How To Do A Dog Health Check At Home

Are you worried about your furry friend’s health? Even if your dog seems to be doing fine, it’s always a good idea to do a dog health check regularly to ensure that you catch any small problems before they escalate. 

This guide will teach you the basics of how to do a dog health check at home and when you should turn to your vet for help.

Observe Your Dog’s Eating Habits 

One of the biggest signs that something is wrong with your dog is if they’re refusing to eat. This is usually a sign that the dog is feeling unwell and often a signifier of larger issues with their digestive systems. You might notice them:

  • Refusing food 
  • Being sick after eating 
  • Seeming disinterested in eating 
  • Asking for food but not eating it
  • Having to go to the bathroom straight after eating

It is important to consult a dog nutrition guide to ensure that your pup gets all the required nutrients in its diet. Not only will this encourage them to eat, but it will also ensure that they’re getting a diet which helps their digestive system. 

Sometimes dogs will struggle to digest food like dry kibble, as they contain many ingredients that aren’t natural to their bodies. For example, while potatoes won’t hurt a dog, it’s also not something they’re genetically built to eat. Whilst raw foods like meats are what a dog would eat in the wild, so their systems are made to digest these things easily.  

If your dog is struggling to eat, start by changing them to a raw diet and see if this affects their eating habits. If they are still refusing food, it is best to take them to a vet to get some checks done.

Check Their Teeth 

You’d be surprised how many dog owners never look at their dog’s teeth, let alone brush them. We understand that getting some dogs to open up for a toothbrush can be very difficult, but there are other ways to promote their oral health. For example:

  • Mouth-cleaning toys such as dental sticks 
  • Dental additive for their water 
  • A raw diet with plenty of chew (to promote strength)

If your dog refuses to open up to let you check its teeth and gums, here are some signs you can look for to see if your dog needs some oral hygiene help: 

  • Halitosis (bad breath)
  • Increased/noticeable salivation
  • Gums that look red or puffy 
  • Any bleeding from teeth or gums 
  • Yellow coating on teeth 
  • *Missing or lost teeth

If you notice any of these, you should try to look after your dog’s teeth with regular brushing. 

*If you notice missing or loose teeth, you should consult your vet immediately, as this could mean your dog has a more serious oral issue, such as gum disease, and requires medication.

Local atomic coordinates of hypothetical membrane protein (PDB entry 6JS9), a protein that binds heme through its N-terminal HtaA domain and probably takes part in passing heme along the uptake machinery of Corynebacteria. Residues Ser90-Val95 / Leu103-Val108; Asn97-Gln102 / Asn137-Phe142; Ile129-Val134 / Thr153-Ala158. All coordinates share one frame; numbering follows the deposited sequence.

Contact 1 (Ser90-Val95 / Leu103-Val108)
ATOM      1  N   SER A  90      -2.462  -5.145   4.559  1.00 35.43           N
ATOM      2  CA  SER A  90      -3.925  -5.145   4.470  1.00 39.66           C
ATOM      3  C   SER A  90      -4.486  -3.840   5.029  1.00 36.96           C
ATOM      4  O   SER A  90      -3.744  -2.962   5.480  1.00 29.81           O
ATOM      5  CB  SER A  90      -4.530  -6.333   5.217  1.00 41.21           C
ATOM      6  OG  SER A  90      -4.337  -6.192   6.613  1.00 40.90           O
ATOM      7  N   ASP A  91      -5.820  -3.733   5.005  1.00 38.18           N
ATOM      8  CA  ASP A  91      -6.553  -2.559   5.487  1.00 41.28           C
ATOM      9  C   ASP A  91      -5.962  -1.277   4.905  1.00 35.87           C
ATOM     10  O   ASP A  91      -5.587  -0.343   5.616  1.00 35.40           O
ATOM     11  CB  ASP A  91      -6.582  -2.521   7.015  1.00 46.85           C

Check Your Dog’s Paws 

Your dog’s paws are their means of getting around, which makes them super important to take care of. When your dog is having issues with its paws, you might find them:

  • Holding one foot off the ground 
  • Hobbling, or trying not to touch the ground
  • Scratching their paws against the ground
  • Whining when they have to walk

There are two main parts of the paw to check for the issue: the pad and the claws. The claws can often become an issue if they’re not trimmed regularly, as they can begin to poke into the pad and cause the dog pain. You can clip your dog’s claws at home using a claw trimmer, or if your dog tends to be reactive to such things, you can get it done at a groomer’s or vet’s facility. 

The pads can also become an issue as they can be worn down and blistered and sore – they also run the risk of splinters as they’re always on exposed ground. This can cause your dog much pain as they put all their weight on their paws. 

If your dog appears to be having issues with their pads, do a full check using light to detect any possible issues. If you find something like a splinter, remove it gently using some tweezers. If you can’t – consult a vet ASAP, as leaving it in could result in infection. 

Getting your dog a protective shoe or shoes to wear as it recovers from paw issues will protect it from further damage. 

Check Your Dogs Coat 

One final and very important home check you can do is look at your pet’s coat. You should do monthly, if not weekly, checks of their coat for things such as ticks that can embed themselves onto your dog’s skin, hiding in their fur. Some key issues to look for are:

  • Itching or scratching 
  • Whining for no apparent reason
  • Excess rubbing against floor/furniture
  • Lack of energy 

You can use your hands to conduct these checks, gently brushing through your dog’s fur as you would when you pet it. You can also use a specialist pet comb to move through the fur gently. If you find something like a tick, try and remove it at home; if you’re unsuccessful, go to a vet as soon as possible.

When To Go To The Vet 

In most cases, a dog health check won’t result in anything too serious, and your dog will be fine recovering at home with a few changes. However, if your dog is showing serious signs of illness or you discover something you can’t treat at home, you should consult your vet ASAP. That’s what they’re there for! 

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